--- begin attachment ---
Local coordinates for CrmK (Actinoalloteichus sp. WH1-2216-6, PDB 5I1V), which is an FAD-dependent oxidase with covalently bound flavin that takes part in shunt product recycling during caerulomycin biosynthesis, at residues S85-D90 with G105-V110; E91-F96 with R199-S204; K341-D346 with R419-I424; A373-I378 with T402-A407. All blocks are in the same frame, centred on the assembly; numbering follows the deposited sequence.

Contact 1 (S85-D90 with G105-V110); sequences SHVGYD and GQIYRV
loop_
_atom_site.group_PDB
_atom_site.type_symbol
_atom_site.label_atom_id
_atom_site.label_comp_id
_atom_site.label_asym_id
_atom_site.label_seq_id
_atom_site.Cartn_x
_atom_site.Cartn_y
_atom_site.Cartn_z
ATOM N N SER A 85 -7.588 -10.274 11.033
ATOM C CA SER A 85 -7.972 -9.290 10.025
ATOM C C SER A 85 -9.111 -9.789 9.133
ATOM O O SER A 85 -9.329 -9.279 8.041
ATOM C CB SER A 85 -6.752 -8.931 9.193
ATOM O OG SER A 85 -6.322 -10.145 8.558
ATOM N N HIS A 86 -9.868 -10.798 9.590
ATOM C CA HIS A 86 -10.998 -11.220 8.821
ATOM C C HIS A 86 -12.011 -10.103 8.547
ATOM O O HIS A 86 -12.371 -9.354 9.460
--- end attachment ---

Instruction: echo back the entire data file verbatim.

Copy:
Local coordinates for CrmK (Actinoalloteichus sp. WH1-2216-6, PDB 5I1V), which is an FAD-dependent oxidase with covalently bound flavin that takes part in shunt product recycling during caerulomycin biosynthesis, at residues S85-D90 with G105-V110; E91-F96 with R199-S204; K341-D346 with R419-I424; A373-I378 with T402-A407. All blocks are in the same frame, centred on the assembly; numbering follows the deposited sequence.

Contact 1 (S85-D90 with G105-V110); sequences SHVGYD and GQIYRV
loop_
_atom_site.group_PDB
_atom_site.type_symbol
_atom_site.label_atom_id
_atom_site.label_comp_id
_atom_site.label_asym_id
_atom_site.label_seq_id
_atom_site.Cartn_x
_atom_site.Cartn_y
_atom_site.Cartn_z
ATOM N N SER A 85 -7.588 -10.274 11.033
ATOM C CA SER A 85 -7.972 -9.290 10.025
ATOM C C SER A 85 -9.111 -9.789 9.133
ATOM O O SER A 85 -9.329 -9.279 8.041
ATOM C CB SER A 85 -6.752 -8.931 9.193
ATOM O OG SER A 85 -6.322 -10.145 8.558
ATOM N N HIS A 86 -9.868 -10.798 9.590
ATOM C CA HIS A 86 -10.998 -11.220 8.821
ATOM C C HIS A 86 -12.011 -10.103 8.547
ATOM O O HIS A 86 -12.371 -9.354 9.460